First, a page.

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Romeo and Juliet - analysing act 3, scene 1, concentrating on how Shakespeare makes this scene dramatic and how it is pivotal in terms of the plays key themes and events.

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Romeo and Juliet English coursework Romeo and Juliet is a play filled with love, fate, rivalry and tragedy. I am going to be analysing act 3, scene 1, concentrating on how Shakespeare makes this scene dramatic and how it is pivotal in terms of the plays key themes and events. Prior to this scene we have witnessed the rivalry between the two leading families, Capulet and Montague and the hostility they hold towards one another. Romeo, the son of a Montague, turns up uninvited to a ball at the Capulet mansion where he proceeds to fall in love with Juliet the only daughter of sir Capulet. Juliet returns Romeos affections and hoping they might at last unite the families and put an end to the feud, they decide to get married in secret. Tybalt, a quarrelsome Capulet, having recognised Romeo at the ball is angered but his audacity at gate crashing. Tybalt takes it as a personal insult and is determined to get revenge on Romeo. In act 3, scene 1 Tybalt confronts Romeo, but with his marriage still fresh in his mind Romeo refuses to jeopardise his relationship with Juliet by fighting with Tybalt. ...read more.


Mercutio rejects Benvolio's suggestion to leave the streets, he playfully mocks Benvolio's attempt to prevent an argument by characterising him as extremely quarrelsome. "Thou wilt quarrel with a man for cracking nuts, having no other reason but because thou hast hazel eyes" This is ironic because later on in the play it is Mercutio that provokes Tybalt and encourages an argument. "And but one word with one of us? Couple it with something, make it a word and a blow." Mercutio winds up Tybalt and when Romeo refuses to fight it is Mercutio that draws his sword on Tybalt. It is Mercutio's false misguided sense of honour, which will ironically contribute to the death of Romeo. Mercutio's death is quite drawn out adding drama to the scene. We know this because Mercutio makes a final speech before his death. He jokes using puns and curses the feuding families. "A plague a' both your houses" This is again foreshadowing as Romeo and Juliet both die meaning both families suffer the grief of loosing a loved member. Even in the face of death Mercutio is still witty. He assures Romeo that he is in good health but the pun he uses tells us something different. ...read more.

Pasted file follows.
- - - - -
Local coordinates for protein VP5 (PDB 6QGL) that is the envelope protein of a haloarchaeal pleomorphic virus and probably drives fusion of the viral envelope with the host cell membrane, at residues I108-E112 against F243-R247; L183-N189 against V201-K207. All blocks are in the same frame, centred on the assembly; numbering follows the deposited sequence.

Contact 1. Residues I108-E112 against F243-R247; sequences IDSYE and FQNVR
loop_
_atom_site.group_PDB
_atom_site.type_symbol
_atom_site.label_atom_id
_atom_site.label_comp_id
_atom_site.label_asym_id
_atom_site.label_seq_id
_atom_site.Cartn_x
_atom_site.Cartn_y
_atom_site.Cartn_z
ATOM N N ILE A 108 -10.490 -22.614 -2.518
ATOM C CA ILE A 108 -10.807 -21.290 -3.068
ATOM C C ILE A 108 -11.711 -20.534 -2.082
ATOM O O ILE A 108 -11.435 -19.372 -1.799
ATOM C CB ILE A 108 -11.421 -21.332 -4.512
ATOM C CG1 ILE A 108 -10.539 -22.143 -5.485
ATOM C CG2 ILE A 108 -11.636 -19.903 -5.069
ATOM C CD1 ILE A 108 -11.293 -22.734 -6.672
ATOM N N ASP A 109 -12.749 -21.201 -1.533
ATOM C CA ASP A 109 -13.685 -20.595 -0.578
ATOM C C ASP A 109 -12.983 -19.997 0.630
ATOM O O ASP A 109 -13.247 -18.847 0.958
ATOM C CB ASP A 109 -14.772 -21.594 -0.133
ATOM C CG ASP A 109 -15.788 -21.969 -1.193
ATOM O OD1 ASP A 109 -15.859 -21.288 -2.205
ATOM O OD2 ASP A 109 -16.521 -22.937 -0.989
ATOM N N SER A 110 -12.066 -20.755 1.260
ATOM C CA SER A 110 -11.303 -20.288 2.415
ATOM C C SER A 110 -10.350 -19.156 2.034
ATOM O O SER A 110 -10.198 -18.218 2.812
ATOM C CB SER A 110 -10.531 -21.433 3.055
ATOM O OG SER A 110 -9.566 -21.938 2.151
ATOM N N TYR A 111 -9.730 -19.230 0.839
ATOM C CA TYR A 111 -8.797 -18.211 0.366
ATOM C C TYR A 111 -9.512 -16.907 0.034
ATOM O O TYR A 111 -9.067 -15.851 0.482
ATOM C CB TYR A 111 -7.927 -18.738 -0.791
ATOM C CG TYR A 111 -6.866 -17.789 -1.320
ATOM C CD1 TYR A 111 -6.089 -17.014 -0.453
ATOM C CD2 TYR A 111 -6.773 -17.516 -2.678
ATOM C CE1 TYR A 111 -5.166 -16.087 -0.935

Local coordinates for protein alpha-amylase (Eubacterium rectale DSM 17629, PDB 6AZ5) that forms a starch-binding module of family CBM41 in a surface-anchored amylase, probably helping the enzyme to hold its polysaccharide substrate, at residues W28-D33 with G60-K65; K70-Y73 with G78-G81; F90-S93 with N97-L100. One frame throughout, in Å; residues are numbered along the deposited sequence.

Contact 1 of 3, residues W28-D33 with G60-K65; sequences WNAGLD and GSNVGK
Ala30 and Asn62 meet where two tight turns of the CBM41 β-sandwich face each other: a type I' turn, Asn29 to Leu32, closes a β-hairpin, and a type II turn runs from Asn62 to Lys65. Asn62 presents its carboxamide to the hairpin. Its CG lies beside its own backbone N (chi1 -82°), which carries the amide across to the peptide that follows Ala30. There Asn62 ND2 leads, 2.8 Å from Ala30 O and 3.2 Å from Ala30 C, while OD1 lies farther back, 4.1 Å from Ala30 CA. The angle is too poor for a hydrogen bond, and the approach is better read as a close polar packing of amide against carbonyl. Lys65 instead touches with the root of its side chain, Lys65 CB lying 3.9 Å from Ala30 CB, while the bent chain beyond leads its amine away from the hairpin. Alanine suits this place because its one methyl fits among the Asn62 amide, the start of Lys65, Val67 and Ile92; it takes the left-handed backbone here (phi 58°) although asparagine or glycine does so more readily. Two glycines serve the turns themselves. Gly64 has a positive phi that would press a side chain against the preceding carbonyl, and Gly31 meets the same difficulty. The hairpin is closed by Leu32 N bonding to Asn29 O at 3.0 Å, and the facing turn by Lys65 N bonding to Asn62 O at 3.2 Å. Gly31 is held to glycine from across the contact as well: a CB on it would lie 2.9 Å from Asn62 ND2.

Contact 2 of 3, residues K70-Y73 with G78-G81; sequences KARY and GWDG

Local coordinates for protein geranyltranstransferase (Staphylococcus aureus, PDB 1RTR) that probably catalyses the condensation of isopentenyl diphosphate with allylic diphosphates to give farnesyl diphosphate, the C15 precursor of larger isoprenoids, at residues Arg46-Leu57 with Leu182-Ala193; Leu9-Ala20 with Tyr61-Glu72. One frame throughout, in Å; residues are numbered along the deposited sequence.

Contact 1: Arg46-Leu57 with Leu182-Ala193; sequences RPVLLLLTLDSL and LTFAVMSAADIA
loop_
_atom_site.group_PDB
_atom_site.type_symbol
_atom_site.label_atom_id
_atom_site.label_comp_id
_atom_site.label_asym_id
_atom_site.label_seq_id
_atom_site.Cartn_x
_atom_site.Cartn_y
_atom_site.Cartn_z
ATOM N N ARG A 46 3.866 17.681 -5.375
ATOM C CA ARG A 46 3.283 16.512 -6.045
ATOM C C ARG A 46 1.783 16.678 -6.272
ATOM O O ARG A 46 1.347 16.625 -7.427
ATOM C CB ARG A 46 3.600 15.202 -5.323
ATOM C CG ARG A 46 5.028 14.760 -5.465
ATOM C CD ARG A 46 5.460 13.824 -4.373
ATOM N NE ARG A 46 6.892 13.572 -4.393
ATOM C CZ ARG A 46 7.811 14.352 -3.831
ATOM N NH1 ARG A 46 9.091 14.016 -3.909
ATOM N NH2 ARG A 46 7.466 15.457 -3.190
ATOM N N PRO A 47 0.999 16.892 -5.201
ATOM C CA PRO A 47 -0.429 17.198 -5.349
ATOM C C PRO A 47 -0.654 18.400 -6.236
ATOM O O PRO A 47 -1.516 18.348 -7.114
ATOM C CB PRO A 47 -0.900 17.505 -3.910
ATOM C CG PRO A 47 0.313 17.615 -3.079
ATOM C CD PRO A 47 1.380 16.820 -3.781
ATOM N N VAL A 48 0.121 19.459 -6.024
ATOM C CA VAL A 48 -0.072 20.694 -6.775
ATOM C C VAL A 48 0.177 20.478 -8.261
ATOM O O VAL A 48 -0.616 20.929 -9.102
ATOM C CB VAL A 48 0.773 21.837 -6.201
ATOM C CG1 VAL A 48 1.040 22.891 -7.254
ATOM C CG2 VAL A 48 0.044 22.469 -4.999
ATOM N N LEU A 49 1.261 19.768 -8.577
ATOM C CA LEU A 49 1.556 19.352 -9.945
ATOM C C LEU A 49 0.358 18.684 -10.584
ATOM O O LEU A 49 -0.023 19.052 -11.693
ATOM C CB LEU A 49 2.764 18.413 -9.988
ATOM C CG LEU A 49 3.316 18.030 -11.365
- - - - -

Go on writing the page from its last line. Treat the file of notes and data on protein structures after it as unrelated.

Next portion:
"Here come the furious Tybalt back again." His role as the peacemaker contrasts with Tybalt who is always angry and ready to fight. He is often overshadowed by the stronger characters Mercutio and Tybalt and the fact that he disappears after the scene shows that Shakespeare used him for dramatic effect. In conclusion this scene is pivotal because it is the scene from which the play turns from love into tragedy. It is the unfortunate events including the death of two leading characters Mercutio and Tybalt and Romeos reactions to his friends death that mark the turning point. Shakespeare makes this scene dramatic with his use of foreshadowing, irony and humour. He also uses the Romeos temperamental character and Benvolio's contrast with Tybalt to add drama to the scene. It is Romeos love for Juliet that allows him to keep his composure and it is his loyalty and strong friendship with Mercutio that makes him seek revenge. Violence, fate and love all appear in this scene in the feelings and actions of various characters. Although the tale of Romeo and Juliet is a sad one Shakespeare shows that the death of these star crossed lovers is the only way the families will finally accept reconciliation and is therefore not a complete tragedy. Becky Wilson page 1 ...read more.

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